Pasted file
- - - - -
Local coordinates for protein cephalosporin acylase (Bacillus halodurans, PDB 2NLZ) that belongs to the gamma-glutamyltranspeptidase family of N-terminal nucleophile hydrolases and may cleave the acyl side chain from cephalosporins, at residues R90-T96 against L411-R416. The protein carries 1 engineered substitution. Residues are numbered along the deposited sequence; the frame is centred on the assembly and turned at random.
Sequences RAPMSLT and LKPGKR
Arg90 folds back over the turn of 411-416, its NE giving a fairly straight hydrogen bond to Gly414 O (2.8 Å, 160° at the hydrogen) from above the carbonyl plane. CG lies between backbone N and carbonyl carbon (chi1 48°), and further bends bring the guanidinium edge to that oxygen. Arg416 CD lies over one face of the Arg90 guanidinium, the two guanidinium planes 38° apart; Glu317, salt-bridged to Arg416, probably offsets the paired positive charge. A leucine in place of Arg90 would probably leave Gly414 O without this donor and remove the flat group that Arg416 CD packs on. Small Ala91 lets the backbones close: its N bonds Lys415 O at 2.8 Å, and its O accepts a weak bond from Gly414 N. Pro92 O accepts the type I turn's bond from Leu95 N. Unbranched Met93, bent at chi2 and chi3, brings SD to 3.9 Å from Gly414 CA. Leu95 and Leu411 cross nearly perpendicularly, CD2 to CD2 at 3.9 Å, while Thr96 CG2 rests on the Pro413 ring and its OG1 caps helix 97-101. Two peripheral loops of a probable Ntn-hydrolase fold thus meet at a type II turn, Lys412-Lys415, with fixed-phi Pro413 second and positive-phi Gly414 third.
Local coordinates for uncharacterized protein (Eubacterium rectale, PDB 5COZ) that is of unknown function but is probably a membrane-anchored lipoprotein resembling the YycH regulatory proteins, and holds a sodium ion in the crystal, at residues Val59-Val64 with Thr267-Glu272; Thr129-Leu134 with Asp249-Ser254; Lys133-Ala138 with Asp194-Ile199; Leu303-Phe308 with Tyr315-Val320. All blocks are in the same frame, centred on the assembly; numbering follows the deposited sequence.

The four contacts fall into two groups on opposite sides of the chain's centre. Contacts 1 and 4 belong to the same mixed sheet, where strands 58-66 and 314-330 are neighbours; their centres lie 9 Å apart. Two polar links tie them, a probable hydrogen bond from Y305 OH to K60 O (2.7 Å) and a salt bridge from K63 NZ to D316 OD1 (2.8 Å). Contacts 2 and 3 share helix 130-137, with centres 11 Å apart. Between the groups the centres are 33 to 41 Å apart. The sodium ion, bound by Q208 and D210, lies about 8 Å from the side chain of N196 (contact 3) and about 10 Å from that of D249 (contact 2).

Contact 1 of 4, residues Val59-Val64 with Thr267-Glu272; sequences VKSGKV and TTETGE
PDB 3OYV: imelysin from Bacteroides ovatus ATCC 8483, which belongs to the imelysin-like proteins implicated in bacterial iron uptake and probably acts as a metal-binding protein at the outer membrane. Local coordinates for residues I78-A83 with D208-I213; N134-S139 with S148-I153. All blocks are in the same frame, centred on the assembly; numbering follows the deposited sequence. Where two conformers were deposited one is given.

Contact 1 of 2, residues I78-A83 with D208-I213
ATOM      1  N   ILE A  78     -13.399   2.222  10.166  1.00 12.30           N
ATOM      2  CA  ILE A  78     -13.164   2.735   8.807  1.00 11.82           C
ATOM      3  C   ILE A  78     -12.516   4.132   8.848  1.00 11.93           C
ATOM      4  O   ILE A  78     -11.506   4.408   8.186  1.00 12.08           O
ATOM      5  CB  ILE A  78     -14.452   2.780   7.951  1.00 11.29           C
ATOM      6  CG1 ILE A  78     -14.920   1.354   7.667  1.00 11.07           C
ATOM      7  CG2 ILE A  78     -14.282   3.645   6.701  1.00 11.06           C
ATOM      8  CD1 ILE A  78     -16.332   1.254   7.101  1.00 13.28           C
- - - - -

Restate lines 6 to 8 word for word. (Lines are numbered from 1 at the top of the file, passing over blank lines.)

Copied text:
Contact 1 of 4, residues Val59-Val64 with Thr267-Glu272; sequences VKSGKV and TTETGE
PDB 3OYV: imelysin from Bacteroides ovatus ATCC 8483, which belongs to the imelysin-like proteins implicated in bacterial iron uptake and probably acts as a metal-binding protein at the outer membrane. Local coordinates for residues I78-A83 with D208-I213; N134-S139 with S148-I153. All blocks are in the same frame, centred on the assembly; numbering follows the deposited sequence. Where two conformers were deposited one is given.

Contact 1 of 2, residues I78-A83 with D208-I213